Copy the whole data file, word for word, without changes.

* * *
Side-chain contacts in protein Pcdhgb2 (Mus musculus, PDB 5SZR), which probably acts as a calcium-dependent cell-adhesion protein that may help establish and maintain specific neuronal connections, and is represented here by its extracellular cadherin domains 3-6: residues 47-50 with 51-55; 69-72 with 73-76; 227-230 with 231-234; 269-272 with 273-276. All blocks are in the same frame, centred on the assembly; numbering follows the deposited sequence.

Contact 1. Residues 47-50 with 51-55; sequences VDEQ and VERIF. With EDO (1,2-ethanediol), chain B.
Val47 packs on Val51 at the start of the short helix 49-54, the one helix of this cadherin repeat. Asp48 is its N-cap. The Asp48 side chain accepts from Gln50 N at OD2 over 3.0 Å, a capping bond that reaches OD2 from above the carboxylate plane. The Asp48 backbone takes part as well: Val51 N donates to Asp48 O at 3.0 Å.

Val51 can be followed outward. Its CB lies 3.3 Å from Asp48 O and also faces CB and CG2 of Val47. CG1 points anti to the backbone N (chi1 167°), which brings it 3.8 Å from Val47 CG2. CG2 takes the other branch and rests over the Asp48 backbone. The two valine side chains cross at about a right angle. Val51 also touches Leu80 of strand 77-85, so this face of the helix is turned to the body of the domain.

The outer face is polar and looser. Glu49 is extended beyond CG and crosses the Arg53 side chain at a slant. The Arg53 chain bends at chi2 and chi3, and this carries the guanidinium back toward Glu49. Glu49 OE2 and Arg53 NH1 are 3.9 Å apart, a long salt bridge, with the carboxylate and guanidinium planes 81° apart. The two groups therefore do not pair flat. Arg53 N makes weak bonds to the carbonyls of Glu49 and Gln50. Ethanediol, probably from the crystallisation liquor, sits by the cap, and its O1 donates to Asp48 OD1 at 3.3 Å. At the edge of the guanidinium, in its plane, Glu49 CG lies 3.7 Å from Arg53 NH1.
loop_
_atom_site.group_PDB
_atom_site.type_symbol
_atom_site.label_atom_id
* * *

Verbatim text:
Side-chain contacts in protein Pcdhgb2 (Mus musculus, PDB 5SZR), which probably acts as a calcium-dependent cell-adhesion protein that may help establish and maintain specific neuronal connections, and is represented here by its extracellular cadherin domains 3-6: residues 47-50 with 51-55; 69-72 with 73-76; 227-230 with 231-234; 269-272 with 273-276. All blocks are in the same frame, centred on the assembly; numbering follows the deposited sequence.

Contact 1. Residues 47-50 with 51-55; sequences VDEQ and VERIF. With EDO (1,2-ethanediol), chain B.
Val47 packs on Val51 at the start of the short helix 49-54, the one helix of this cadherin repeat. Asp48 is its N-cap. The Asp48 side chain accepts from Gln50 N at OD2 over 3.0 Å, a capping bond that reaches OD2 from above the carboxylate plane. The Asp48 backbone takes part as well: Val51 N donates to Asp48 O at 3.0 Å.

Val51 can be followed outward. Its CB lies 3.3 Å from Asp48 O and also faces CB and CG2 of Val47. CG1 points anti to the backbone N (chi1 167°), which brings it 3.8 Å from Val47 CG2. CG2 takes the other branch and rests over the Asp48 backbone. The two valine side chains cross at about a right angle. Val51 also touches Leu80 of strand 77-85, so this face of the helix is turned to the body of the domain.

The outer face is polar and looser. Glu49 is extended beyond CG and crosses the Arg53 side chain at a slant. The Arg53 chain bends at chi2 and chi3, and this carries the guanidinium back toward Glu49. Glu49 OE2 and Arg53 NH1 are 3.9 Å apart, a long salt bridge, with the carboxylate and guanidinium planes 81° apart. The two groups therefore do not pair flat. Arg53 N makes weak bonds to the carbonyls of Glu49 and Gln50. Ethanediol, probably from the crystallisation liquor, sits by the cap, and its O1 donates to Asp48 OD1 at 3.3 Å. At the edge of the guanidinium, in its plane, Glu49 CG lies 3.7 Å from Arg53 NH1.
loop_
_atom_site.group_PDB
_atom_site.type_symbol
_atom_site.label_atom_id